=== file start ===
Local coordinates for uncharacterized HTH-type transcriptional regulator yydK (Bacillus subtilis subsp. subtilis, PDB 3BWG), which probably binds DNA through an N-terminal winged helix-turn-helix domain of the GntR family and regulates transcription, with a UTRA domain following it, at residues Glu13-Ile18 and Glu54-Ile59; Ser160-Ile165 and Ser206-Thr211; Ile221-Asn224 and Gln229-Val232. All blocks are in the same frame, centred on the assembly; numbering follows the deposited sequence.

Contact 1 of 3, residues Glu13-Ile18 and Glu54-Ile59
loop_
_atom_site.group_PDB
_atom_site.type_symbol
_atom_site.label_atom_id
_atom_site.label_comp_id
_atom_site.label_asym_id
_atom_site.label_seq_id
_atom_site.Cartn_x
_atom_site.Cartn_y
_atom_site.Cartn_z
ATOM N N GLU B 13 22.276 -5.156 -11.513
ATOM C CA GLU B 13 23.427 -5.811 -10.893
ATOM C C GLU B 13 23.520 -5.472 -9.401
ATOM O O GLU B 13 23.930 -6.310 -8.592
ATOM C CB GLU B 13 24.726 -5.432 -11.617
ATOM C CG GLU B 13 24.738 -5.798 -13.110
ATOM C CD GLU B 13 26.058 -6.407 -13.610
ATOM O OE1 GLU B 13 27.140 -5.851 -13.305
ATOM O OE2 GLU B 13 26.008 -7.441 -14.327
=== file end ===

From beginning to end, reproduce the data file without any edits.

Local coordinates for uncharacterized HTH-type transcriptional regulator yydK (Bacillus subtilis subsp. subtilis, PDB 3BWG), which probably binds DNA through an N-terminal winged helix-turn-helix domain of the GntR family and regulates transcription, with a UTRA domain following it, at residues Glu13-Ile18 and Glu54-Ile59; Ser160-Ile165 and Ser206-Thr211; Ile221-Asn224 and Gln229-Val232. All blocks are in the same frame, centred on the assembly; numbering follows the deposited sequence.

Contact 1 of 3, residues Glu13-Ile18 and Glu54-Ile59
loop_
_atom_site.group_PDB
_atom_site.type_symbol
_atom_site.label_atom_id
_atom_site.label_comp_id
_atom_site.label_asym_id
_atom_site.label_seq_id
_atom_site.Cartn_x
_atom_site.Cartn_y
_atom_site.Cartn_z
ATOM N N GLU B 13 22.276 -5.156 -11.513
ATOM C CA GLU B 13 23.427 -5.811 -10.893
ATOM C C GLU B 13 23.520 -5.472 -9.401
ATOM O O GLU B 13 23.930 -6.310 -8.592
ATOM C CB GLU B 13 24.726 -5.432 -11.617
ATOM C CG GLU B 13 24.738 -5.798 -13.110
ATOM C CD GLU B 13 26.058 -6.407 -13.610
ATOM O OE1 GLU B 13 27.140 -5.851 -13.305
ATOM O OE2 GLU B 13 26.008 -7.441 -14.327